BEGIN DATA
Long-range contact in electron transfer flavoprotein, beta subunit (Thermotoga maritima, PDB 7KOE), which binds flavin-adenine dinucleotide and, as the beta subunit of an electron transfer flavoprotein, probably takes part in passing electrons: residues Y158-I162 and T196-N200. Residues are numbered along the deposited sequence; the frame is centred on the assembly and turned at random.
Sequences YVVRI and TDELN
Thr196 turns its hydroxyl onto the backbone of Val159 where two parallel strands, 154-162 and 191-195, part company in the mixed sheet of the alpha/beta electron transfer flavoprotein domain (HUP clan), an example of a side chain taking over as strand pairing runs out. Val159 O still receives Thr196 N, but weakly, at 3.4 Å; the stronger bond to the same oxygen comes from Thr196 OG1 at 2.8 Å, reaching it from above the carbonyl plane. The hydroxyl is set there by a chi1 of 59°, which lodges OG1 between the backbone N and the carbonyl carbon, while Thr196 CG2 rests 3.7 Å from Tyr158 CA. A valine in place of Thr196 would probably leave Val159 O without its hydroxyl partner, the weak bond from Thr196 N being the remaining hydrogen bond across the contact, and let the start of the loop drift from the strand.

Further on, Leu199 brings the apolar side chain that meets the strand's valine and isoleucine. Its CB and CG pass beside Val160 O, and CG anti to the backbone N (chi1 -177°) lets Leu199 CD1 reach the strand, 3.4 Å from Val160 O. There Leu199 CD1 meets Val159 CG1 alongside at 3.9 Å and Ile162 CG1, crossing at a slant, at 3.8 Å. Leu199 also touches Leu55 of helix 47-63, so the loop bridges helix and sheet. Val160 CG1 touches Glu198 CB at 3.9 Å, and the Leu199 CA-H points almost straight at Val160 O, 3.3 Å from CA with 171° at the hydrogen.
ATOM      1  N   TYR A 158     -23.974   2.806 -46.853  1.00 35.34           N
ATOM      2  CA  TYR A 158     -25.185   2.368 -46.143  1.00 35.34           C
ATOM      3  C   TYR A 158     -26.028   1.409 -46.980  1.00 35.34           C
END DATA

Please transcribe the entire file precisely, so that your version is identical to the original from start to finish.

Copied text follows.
Long-range contact in electron transfer flavoprotein, beta subunit (Thermotoga maritima, PDB 7KOE), which binds flavin-adenine dinucleotide and, as the beta subunit of an electron transfer flavoprotein, probably takes part in passing electrons: residues Y158-I162 and T196-N200. Residues are numbered along the deposited sequence; the frame is centred on the assembly and turned at random.
Sequences YVVRI and TDELN
Thr196 turns its hydroxyl onto the backbone of Val159 where two parallel strands, 154-162 and 191-195, part company in the mixed sheet of the alpha/beta electron transfer flavoprotein domain (HUP clan), an example of a side chain taking over as strand pairing runs out. Val159 O still receives Thr196 N, but weakly, at 3.4 Å; the stronger bond to the same oxygen comes from Thr196 OG1 at 2.8 Å, reaching it from above the carbonyl plane. The hydroxyl is set there by a chi1 of 59°, which lodges OG1 between the backbone N and the carbonyl carbon, while Thr196 CG2 rests 3.7 Å from Tyr158 CA. A valine in place of Thr196 would probably leave Val159 O without its hydroxyl partner, the weak bond from Thr196 N being the remaining hydrogen bond across the contact, and let the start of the loop drift from the strand.

Further on, Leu199 brings the apolar side chain that meets the strand's valine and isoleucine. Its CB and CG pass beside Val160 O, and CG anti to the backbone N (chi1 -177°) lets Leu199 CD1 reach the strand, 3.4 Å from Val160 O. There Leu199 CD1 meets Val159 CG1 alongside at 3.9 Å and Ile162 CG1, crossing at a slant, at 3.8 Å. Leu199 also touches Leu55 of helix 47-63, so the loop bridges helix and sheet. Val160 CG1 touches Glu198 CB at 3.9 Å, and the Leu199 CA-H points almost straight at Val160 O, 3.3 Å from CA with 171° at the hydrogen.
ATOM      1  N   TYR A 158     -23.974   2.806 -46.853  1.00 35.34           N
ATOM      2  CA  TYR A 158     -25.185   2.368 -46.143  1.00 35.34           C
ATOM      3  C   TYR A 158     -26.028   1.409 -46.980  1.00 35.34           C